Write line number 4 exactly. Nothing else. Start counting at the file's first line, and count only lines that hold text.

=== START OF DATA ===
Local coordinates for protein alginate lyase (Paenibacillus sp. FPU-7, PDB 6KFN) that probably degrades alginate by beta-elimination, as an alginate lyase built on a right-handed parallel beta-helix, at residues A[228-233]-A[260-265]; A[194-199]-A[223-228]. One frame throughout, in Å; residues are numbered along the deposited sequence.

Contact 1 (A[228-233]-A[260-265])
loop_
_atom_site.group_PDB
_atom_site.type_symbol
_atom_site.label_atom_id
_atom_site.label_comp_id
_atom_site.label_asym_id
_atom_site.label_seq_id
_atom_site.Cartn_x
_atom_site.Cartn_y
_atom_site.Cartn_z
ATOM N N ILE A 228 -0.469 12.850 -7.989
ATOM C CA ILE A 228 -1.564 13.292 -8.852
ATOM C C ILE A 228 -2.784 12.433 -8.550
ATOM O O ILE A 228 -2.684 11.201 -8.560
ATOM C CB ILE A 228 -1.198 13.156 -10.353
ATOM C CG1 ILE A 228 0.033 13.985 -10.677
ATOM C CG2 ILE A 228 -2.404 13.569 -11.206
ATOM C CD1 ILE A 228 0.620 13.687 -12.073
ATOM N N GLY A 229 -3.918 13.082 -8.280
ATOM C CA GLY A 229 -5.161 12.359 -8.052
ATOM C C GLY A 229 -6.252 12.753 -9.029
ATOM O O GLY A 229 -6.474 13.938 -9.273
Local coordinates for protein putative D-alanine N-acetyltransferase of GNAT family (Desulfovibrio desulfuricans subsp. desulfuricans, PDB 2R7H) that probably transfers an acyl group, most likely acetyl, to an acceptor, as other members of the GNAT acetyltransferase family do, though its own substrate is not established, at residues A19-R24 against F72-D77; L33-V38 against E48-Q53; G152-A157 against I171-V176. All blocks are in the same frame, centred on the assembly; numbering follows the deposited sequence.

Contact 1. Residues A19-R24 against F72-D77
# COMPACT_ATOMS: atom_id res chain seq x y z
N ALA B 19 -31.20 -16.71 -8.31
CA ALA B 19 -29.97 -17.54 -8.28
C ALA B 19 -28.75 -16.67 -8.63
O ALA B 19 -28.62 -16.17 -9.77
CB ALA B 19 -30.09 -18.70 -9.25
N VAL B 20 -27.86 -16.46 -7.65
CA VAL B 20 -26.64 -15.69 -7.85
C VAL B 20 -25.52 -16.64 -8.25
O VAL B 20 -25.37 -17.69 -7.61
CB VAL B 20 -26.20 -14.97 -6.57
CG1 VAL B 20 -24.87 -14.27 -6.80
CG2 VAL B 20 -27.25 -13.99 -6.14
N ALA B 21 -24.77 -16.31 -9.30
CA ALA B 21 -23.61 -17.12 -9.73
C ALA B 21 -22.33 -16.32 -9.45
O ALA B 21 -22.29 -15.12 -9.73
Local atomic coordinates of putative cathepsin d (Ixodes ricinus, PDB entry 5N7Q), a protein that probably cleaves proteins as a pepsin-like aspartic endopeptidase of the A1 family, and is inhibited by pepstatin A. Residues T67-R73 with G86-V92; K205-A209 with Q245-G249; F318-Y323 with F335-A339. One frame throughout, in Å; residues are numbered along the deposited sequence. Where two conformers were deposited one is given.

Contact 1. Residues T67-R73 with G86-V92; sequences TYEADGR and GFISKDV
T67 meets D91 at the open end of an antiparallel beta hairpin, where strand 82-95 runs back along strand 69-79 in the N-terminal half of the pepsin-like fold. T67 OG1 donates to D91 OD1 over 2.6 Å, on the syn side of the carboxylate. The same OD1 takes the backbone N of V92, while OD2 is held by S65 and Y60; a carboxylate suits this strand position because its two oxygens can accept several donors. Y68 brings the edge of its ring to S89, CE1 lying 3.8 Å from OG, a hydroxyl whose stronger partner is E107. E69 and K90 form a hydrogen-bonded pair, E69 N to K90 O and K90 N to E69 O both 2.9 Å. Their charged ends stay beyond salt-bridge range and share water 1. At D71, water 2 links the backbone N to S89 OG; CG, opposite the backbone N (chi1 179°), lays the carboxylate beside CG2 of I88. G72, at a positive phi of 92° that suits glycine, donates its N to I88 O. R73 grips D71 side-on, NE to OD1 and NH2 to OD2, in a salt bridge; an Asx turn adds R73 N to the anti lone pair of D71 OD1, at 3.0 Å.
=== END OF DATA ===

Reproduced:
_atom_site.group_PDB